Lamivudine treatment enabling right hepatectomy for hepatocellular carcinoma in decompensated cirrhosis.

First Department of Internal Medicine, Oita University, Oita 879-5593, Japan.
World Journal of Gastroenterology (Impact Factor: 2.37). 05/2012; 18(20):2586-90. DOI: 10.3748/wjg.v18.i20.2586
Source: PubMed


A 69-year-old man was admitted to our hospital in October 2003, for further examination of two liver tumors. He was diagnosed with hepatocellular carcinoma (HCC) arising from decompensated hepatitis B virus (HBV)-related cirrhosis. Long-term lamivudine administration improved liver function dramatically despite repeated treatment for HCC. His Child-Pugh score was 9 points at start of lamivudine treatment, improving to 5 points after 1 year. His indocyanine green at 15 min after injection test score was 48% before lamivudine treatment, improving to 22% after 2 years and to 5% after 4 years. Radiofrequency ablation controlled the HCC foci and maintained his liver function. In April 2009, abdominal computed tomography revealed a tumor thrombus in the right portal vein. Since his indocyanine green test results had improved to less than 10%, we performed a right hepatectomy, which was successful. To our knowledge, there have been no documented reports of patients undergoing successful right hepatectomy for HCC arising from decompensated cirrhosis. The findings observed in our patient indicate the importance of nucleoside analogs for treating HBV-related HCC.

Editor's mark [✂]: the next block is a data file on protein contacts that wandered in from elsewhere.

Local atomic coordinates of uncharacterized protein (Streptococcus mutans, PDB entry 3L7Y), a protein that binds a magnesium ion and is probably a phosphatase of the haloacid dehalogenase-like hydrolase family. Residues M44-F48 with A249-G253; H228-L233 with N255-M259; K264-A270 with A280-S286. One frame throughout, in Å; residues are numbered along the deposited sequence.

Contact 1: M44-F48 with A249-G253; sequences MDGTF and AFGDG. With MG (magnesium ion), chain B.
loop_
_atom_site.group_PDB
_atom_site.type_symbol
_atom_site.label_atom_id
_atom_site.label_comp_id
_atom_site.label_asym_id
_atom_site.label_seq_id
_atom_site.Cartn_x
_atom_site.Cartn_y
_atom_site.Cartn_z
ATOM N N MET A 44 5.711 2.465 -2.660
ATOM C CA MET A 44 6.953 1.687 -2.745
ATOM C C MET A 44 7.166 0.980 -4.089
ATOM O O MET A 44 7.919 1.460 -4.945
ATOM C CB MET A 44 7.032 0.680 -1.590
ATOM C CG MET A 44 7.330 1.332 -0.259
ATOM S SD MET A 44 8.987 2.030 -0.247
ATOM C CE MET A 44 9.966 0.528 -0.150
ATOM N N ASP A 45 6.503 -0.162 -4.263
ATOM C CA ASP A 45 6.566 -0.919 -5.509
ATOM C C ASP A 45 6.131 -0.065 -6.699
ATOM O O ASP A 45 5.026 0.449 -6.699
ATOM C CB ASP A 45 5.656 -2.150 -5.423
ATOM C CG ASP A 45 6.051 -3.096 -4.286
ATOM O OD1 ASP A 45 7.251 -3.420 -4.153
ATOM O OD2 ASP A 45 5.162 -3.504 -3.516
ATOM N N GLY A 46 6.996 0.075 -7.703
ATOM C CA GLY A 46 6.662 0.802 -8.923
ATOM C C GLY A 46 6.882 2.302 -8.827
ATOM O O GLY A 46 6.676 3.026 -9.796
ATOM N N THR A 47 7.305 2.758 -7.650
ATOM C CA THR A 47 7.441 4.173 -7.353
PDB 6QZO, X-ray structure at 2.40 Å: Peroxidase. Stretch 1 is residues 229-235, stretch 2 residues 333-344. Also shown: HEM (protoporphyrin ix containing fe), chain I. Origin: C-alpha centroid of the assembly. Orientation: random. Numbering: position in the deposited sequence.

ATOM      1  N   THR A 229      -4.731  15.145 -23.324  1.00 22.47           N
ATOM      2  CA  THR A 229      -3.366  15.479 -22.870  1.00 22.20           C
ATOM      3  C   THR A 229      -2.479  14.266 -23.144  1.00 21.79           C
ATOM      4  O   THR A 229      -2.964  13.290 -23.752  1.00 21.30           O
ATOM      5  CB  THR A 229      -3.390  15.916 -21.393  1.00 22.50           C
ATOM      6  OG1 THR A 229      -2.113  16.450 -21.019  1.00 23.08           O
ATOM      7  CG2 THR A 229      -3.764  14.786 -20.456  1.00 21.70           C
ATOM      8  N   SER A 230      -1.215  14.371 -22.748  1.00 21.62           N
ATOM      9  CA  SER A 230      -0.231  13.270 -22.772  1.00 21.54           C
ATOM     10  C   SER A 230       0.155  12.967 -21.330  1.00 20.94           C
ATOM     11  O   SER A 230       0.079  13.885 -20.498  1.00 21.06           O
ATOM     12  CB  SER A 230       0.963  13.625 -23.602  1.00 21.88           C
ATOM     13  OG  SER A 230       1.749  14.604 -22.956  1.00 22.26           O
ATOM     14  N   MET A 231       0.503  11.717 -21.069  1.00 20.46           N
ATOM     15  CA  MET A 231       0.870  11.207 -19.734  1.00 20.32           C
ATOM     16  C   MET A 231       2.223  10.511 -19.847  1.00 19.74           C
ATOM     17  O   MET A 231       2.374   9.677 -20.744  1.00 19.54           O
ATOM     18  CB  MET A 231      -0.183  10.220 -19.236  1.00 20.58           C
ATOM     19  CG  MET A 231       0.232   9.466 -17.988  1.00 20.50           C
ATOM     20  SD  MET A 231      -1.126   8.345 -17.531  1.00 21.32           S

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Available from: Masataka Seike, Oct 10, 2015
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    ABSTRACT: Lamivudine is used for the treatment of hepatitis B virus (HBV)-related hepatocellular carcinoma (HCC). However, HBV-related HCC patients with mutations in the tyrosine-methionine-aspartate-aspartate (YMDD) motif have no response to lamivudine therapy. The detection of YMDD mutations in HBV-related HCC patients may help guide the treatment of HCC. In this study, a simple, sensitive, reliable and cost-effective hybridization-fluorescence polarization assay for the detection of YMDD mutations in HCC was developed. A pair of general primers within the highly conserved region of the HBV polymerase gene was used in an asymmetric PCR. Three probes specific for the corresponding YMDD mutations labeled with different fluorescent reporters hybridized to their target amplicons, and hybridization was indicated by higher fluorescence polarization. The hybridization-fluorescence polarization assay was capable of detecting YMDD mutations at a limit of detection of 10 copies per reaction, and the assay was able to detect minor populations of viruses with primary YMDD mutations as low as 10%. The rates of primary YMDD mutations and the correlation between YMDD mutations and HBV genotypes in 251 HBV-related HCC patients were investigated using the hybridization-fluorescence polarization assay.
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